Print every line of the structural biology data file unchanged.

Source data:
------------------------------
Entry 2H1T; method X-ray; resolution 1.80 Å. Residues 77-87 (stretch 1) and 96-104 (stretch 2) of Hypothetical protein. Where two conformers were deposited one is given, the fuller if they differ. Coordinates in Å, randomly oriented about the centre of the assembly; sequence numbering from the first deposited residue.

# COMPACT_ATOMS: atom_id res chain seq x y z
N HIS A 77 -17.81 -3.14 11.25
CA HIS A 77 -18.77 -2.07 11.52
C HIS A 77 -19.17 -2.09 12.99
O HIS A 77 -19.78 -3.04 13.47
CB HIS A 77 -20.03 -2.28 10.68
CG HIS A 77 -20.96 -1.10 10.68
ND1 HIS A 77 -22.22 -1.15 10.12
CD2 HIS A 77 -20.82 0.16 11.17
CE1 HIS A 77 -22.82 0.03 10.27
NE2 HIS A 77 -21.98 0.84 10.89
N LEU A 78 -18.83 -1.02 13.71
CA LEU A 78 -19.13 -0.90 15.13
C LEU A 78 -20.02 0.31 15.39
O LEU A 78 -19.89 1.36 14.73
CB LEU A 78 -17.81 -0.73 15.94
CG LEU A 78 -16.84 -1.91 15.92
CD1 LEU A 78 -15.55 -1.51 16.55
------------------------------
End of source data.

Entry 2H1T; method X-ray; resolution 1.80 Å. Residues 77-87 (stretch 1) and 96-104 (stretch 2) of Hypothetical protein. Where two conformers were deposited one is given, the fuller if they differ. Coordinates in Å, randomly oriented about the centre of the assembly; sequence numbering from the first deposited residue.

# COMPACT_ATOMS: atom_id res chain seq x y z
N HIS A 77 -17.81 -3.14 11.25
CA HIS A 77 -18.77 -2.07 11.52
C HIS A 77 -19.17 -2.09 12.99
O HIS A 77 -19.78 -3.04 13.47
CB HIS A 77 -20.03 -2.28 10.68
CG HIS A 77 -20.96 -1.10 10.68
ND1 HIS A 77 -22.22 -1.15 10.12
CD2 HIS A 77 -20.82 0.16 11.17
CE1 HIS A 77 -22.82 0.03 10.27
NE2 HIS A 77 -21.98 0.84 10.89
N LEU A 78 -18.83 -1.02 13.71
CA LEU A 78 -19.13 -0.90 15.13
C LEU A 78 -20.02 0.31 15.39
O LEU A 78 -19.89 1.36 14.73
CB LEU A 78 -17.81 -0.73 15.94
CG LEU A 78 -16.84 -1.91 15.92
CD1 LEU A 78 -15.55 -1.51 16.55